Why Germanwings could be held responsible for the Alps crash

Lufthansa Pilots Launch Two-Day Strike
FRANKFURT AM MAIN, GERMANY - OCTOBER 21: A man walkes in front of Lufthansa airplanes at the Frankfurt Airport on October 21, 2014 in Frankfurt am Main, Germany. Vereinigung Cockpit, the labor union that represents the pilots, launched the two-day strike yesterday that has been expanded from short and medium-distance flights on the first day to long haul flights today, affecting over 100,000 passengers. This is the seventh strike by Lufthansa and Germanwings (a Lufthansa subsidiary) pilots this year as the union attempts to maintain the Lufthansa pilots' early retirement guarantee, a benefit that Lufthansa is trying to cut. (Photo by Thomas Lohnes/Getty Images)
Photograph by Thomas Lohnes — Getty Images

The mental status and intentions of the co-pilot involved in March 24’s fatal crash of a Germanwings flight in the French Alps remains unclear, but the low-cost carrier and its insurance provider could still be on the hook for a substantial settlement. The crash, involving an Airus A320 en route from Barcelona to Dusseldorf, killed all 150 on board.

While it’s been reported that co-pilot Andreas Lubitz hid a mental condition from his employer, there is a chance the company could still be held responsible for legal claims from the victims’ families, according to the Wall Street Journal:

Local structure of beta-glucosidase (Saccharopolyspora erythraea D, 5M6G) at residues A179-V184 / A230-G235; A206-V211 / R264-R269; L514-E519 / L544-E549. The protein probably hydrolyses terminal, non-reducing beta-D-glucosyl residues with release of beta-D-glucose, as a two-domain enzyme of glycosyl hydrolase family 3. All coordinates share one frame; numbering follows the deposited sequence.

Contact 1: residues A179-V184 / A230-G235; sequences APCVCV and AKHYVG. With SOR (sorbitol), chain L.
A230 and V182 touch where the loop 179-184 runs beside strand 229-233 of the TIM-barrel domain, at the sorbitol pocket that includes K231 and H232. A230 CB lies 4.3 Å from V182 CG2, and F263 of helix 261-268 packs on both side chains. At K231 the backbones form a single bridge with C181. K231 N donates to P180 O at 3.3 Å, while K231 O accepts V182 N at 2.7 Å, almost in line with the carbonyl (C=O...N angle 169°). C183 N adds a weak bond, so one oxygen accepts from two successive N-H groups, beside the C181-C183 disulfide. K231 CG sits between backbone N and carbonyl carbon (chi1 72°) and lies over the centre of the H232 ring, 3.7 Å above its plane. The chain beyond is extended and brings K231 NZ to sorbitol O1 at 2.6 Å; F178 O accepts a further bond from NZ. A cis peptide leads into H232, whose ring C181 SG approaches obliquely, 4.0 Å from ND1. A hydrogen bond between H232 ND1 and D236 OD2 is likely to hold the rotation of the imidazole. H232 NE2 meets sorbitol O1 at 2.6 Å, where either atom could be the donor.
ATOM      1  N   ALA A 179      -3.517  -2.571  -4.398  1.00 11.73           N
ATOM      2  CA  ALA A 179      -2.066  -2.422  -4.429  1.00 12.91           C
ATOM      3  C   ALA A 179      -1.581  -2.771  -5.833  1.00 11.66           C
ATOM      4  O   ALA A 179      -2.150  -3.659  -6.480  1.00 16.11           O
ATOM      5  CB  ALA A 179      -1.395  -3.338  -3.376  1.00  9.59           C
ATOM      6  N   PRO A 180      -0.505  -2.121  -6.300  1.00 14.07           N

“The airline has unlimited liability unless it can prove it is free from fault,” said Steven Marks, a partner at aviation litigation firm Podhurst Orseck. The crash of the Airbus A320 on Tuesday killed all 150 people on board.

Flight 9525 co-pilot Andreas Lubitz was suffering from depression and had been excused from work by a neuropsychologist for a period including the day of the crash, according to a person familiar with the investigation. He ignored the advice and reported to work without informing the airline of the doctor’s note. Investigators were working to establish whether Mr. Lubitz intended to commit suicide.

Even so, the carrier could struggle to demonstrate it wasn’t partly at fault. “Apart from inadequate psychological monitoring, the carrier could have enacted the two-person cockpit rule that might have prevented the accident,” Mr. Marks said.

Lufthansa, the parent company of Germanwings, already announced it would be paying €50,000 (about $54,000) to the relatives of each victim of the crash. That sum, however, will not affect future settlements. Lufthansa’s stock is down over 6% since the Germanwings crash.

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